Another “gas out” came and went May 19 without slowing the soaring cost of petrol in the United States, much less denting the escalation of our oil addiction. U.S. oil consumption is now over 20 million barrels per day—a quarter of the 80 million barrels going down the global gullet daily. Our habit will grow by 420,000 barrels this year, a rise of an additional 1150 barrels of oil every day, the Energy Information Administration projects.
And we are outraged that the average price of gasoline has passed $2.00 with no end in sight. Furious truckers have blocked freeways in Los Angeles and container terminals in Northern California. Ordinary commuters are impotent, but angry enough to be heard. Even the most progressive politicians genuinely committed to fuel efficiency and renewable energy can bring up these issues only under deep cover while pledging “action on gas prices.”
There are a few voices of reason. Oklahoma Secretary of State David Fleischaker came right out and said it: “Gas is underpriced.” We could look at the end of the age of cheap oil as “an opportunity rather than a crisis,” wrote Mitchell Anderson in the Toronto Star. How much better off we’d be if our governments had implemented a gas tax decades ago, in order to pay for things like health care, mass transit, and political advertising. But you can only say such things if you’re not running for public office, as MSN columnist Alan Murray pointed out.
In the simplistic view of the “gas out” campaign, if Americans refused to buy gas on one day, oil companies would “choke on their stockpiles” and lose billions. This protest scheme proposed to move the day we buy gas, rather than reducing our consumption. Such merely gestural venting doesn’t cause participants any inconvenience. Which is precisely how the Bush administration pegged us: that “the American people continue to demand plentiful and cheap energy without sacrifice or inconvenience.”
What the “gas out” did accomplish was to give the media an opportunity to talk to Americans about whether rising prices would reduce their driving. Dallas oil tycoon Boone Pickens made waves when he predicted $3 per gallon prices in the near future. The Memorial Day weekend will give some clues to what price will get people to stop driving, he said.
The St. Petersburg Times asked people on the street if any “breaking point” would force them to drive less. Melissa Wineman (19), who drives about 80 miles per day, responded: "What could you do. Not drive? You couldn't get anywhere." 26-year-old Padrica Causey, who drives about 40 miles per day, said that there was no breaking point: "I can't stop driving." A story at Eastern Illinois University elicited similar responses. Junior Lisa Hall stated what she felt is self-evident: "I obviously still have to drive to work. I just can't stop driving."
I got around by bicycle on May 19, like I have almost every day of my adult life. This is a highly patriotic act, though perhaps it’s also a form of treason in the Regime of Oil, whose Commander in Chief insists that “we need an energy policy that encourages consumption.”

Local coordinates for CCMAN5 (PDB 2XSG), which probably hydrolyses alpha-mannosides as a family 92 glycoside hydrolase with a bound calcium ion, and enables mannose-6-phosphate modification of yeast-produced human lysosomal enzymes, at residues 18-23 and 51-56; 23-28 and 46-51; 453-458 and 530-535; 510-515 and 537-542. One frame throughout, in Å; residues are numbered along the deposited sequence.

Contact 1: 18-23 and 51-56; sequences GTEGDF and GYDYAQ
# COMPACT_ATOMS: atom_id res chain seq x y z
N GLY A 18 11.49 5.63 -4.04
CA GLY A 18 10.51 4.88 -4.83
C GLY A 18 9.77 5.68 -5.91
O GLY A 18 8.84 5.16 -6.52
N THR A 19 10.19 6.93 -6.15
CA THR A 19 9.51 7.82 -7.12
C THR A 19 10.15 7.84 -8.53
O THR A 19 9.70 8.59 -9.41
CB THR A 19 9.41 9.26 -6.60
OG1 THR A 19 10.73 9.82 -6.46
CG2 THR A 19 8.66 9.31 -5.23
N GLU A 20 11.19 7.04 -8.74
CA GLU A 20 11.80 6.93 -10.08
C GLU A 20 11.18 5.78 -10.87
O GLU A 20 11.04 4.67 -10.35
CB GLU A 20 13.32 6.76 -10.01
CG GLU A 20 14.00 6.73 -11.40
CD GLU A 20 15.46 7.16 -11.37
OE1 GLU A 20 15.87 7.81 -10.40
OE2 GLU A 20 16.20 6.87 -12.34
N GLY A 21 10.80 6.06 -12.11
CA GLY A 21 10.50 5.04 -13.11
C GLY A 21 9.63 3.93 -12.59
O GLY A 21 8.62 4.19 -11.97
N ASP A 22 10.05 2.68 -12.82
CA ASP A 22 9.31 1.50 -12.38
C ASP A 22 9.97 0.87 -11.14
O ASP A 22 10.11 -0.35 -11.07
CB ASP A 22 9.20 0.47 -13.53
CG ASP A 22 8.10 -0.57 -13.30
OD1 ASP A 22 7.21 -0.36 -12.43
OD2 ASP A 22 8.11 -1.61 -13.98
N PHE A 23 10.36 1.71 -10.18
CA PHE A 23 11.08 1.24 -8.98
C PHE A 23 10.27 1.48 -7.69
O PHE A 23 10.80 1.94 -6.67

When I was a bilingual teacher at the largest elementary school in Oklahoma City, almost every day a student or teacher would ask me why I rode a bike. If I replied “Why, do you want me to drive a car?” the kids would respond “yes.” When I told a teacher that my children’s school was two miles away, she said “Ooh, that’s a long way.” Car culture has stunted their imagination.
I soon wore out my patience running through a litany of three reasons: biking was cheap, good exercise, and good for the earth. Only the exercise part made any (theoretical) sense to adults here. I knew it was pointless to observe that we had gone to war in Iraq to protect their right to commute in SUVs. And I surely was not going to get on the soapbox about our driving habits being “why the US operates some 700 military bases around the world,” as Robert Freeman points out, “and spends over half a trillion dollars per year on military affairs, more than all the rest of the world—its “allies” included—combined.”
Many people have been asking recently: What country do we live in? The answer came to me in “the dream life of the culture”: advertising. The wonderful world where Chevrolet is sponsoring “An American Revolution.”
A television ad for a Cadillac SRX has come to symbolize for me what George Monbiot calls “a civilization in denial.” A young couple is driving this fleet SUV up a mountain road, the sunroof open, not another vehicle in sight. They put their hands out the windows and begin mimicking an eagle floating on air currents. “Spread your wings,” the narrator says.
Last Thanksgiving I saw this ad run on CBS after Boomer Esiason had given thanks to the troops in Iraq for protecting our freedoms. You have to read between the lines in the full-time fantasy league of Media America to realize that the freedoms we promote and defend are very selective. Driving a luxury SUV like the SRX that costs about $50,000, weighs 4,300 pounds, and has a “stealth fighter aesthetic,” as one critic wrote, is one of those freedoms. Peaceful protest and dissent, apparently, is not.